What are some useful, but little-known, features of the tools used in professional mathematics?

What's new

A few days ago, I was talking with Ed Dunne, who is currently the Executive Editor of Mathematical Reviews (and in particular with its online incarnation at MathSciNet).  At the time, I was mentioning how laborious it was for me to create a BibTeX file for dozens of references by using MathSciNet to locate each reference separately, and to export each one to BibTeX format.  He then informed me that underneath to every MathSciNet reference there was a little link to add the reference to a Clipboard, and then one could export the entire Clipboard at once to whatever format one wished.  In retrospect, this was a functionality of the site that had always been visible, but I had never bothered to explore it, and now I can populate a BibTeX file much more quickly.

This made me realise that perhaps there are many other useful features of…

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Some thoughts on learning

刚才在YouTube首页随便打开了一个推荐视频,视频的名字叫做How to Learn Faster with the Feynman Technique (Example Included)。我个人其实很少点开这种带有非常强烈功利色彩的标题去看的,更别提是这种方法论的视频。并不是说我讨厌这类视频,我只是觉得这类视频看多了,如果不立刻去实践的话,看了也没有任何效果,反而浪费掉了很多时间。这个视频本身不长5分钟左右,看完后,我不仅觉得这个方法可以试一试,而且更重要的是让我回忆起过去看过的一些东西以及一些想法。所以赶紧记录在这里。


这个方法的核心就是explaining the concept。一个典型场景就是去office hour找老师问问题:在你向老师解释完问题,你的疑惑点,以及你的解决方法之后,很有可能出现的情况就是还没等老师说话,你就说:“噢,我懂了。谢谢老师!” 然后转身跑出了办公室。这个场景体现出两个要点:1. explaining the concept确实非常重要 2. 也许这个问题已经在我们的内心里过了无数遍,却只有我们向另一个人解释的时候我们才会 “噢!!!!”。 第一点不难理解。但是第二点确是极度困难:我们从哪里能找到一个愿意天天听我们explain what we have learned的人呢? 上面的视频提出了一种解决办法,步骤如下:

  1. 找张纸,把你要解释的概念写在纸的最上头
  2. 假装有一个第三方在场,用你自己的语言向他解释这个概念。这里作者有几点强调:
    1.  用最通俗易懂的语言来解释
    2. 不要仅限于定义。挑战自己,用例子,图等形式来确定你可以把所解释的概念实际运用起来。
    3. 把在场的这个第三方想像成一个小孩子。这么做的好处就是小孩子会经常问“为什么?” 这个会让我们做到对这个概念的细节有百分百的理解。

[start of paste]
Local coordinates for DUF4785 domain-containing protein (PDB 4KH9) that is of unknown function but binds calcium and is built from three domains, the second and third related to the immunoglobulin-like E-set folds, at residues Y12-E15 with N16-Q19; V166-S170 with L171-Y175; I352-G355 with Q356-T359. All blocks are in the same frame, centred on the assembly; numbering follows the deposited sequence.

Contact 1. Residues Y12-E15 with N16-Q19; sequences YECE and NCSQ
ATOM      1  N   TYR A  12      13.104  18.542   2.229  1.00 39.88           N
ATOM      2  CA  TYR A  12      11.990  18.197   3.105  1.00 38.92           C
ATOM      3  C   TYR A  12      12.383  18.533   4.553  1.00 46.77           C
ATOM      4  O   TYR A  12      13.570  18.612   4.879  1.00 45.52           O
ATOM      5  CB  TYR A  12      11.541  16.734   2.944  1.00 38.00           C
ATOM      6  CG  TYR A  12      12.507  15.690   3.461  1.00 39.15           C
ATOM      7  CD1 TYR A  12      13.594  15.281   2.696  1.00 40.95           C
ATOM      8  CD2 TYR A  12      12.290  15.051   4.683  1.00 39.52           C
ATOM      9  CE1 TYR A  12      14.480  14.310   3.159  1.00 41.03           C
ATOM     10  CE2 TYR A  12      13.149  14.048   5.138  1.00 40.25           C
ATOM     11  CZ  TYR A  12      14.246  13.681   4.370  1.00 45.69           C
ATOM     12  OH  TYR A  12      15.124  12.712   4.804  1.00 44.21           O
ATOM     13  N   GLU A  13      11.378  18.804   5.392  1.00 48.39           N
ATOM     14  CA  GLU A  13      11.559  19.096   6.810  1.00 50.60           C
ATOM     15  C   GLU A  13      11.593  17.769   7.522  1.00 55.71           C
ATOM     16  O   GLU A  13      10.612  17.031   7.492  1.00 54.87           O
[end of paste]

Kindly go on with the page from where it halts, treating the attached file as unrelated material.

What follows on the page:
3. 在做完前两步之后,你就要重新回顾你在哪些地方解释出现模糊,拿不准,或者不知道。这些地方就是我们对这个概念理解薄弱的地方。我们要做的就是拿出资料将这些模糊点搞清楚。这步和考完试改错题非常相似。
  4. 这步其实是第三步的引申。就是看之前哪些解释的地方运用了复杂的语言或者堆砌了大量技术概念。我们要做的就是尽力把这些地方用更简洁的语句进行重写。

视频介绍的这个方法其实在各种我所看过的资料里都有体现过。比如在The Pragmatic Programmer一书中讲如何debug一节时,作者介绍的一个技巧叫做”Rubber Ducking”:

A very simple but particularly useful technique for finding the cause of a problem is simply to explain it to someone else. The other person should look over your shoulder at the screen, and nod his or her head constantly (like a rubber duck bobbing up and down in a bathtub). They do not need to say a word; the simple act of explaining, step by step, what the code is supposed to do often causes the problem to leap off the screen and announce itself.

It sounds simple, but in explaining the problem to another person you must explicitly state things that you may take for granted when going through the code yourself. By having to verbalize some of these assumptions, you may suddenly gain new insight into the problem.

这个”Rubber ducking”的来源就是其中一位作者在早期的时候看见一个很厉害的developer经常拿着一个”a small yellow rubber duck, which he’d place on his terminal while coding”。

The Lady Tasting Tea一书的前言中作者也提到作者在写着本书的时候收到了来自他的妻子很多的帮助。因为他的妻子不是statistician,所以如果作者用很technical的语言来写的话,他的妻子根本就看不懂。所以这迫使作者不得不采用更加通俗易懂的语言来解释统计背后的哲学及观念发展。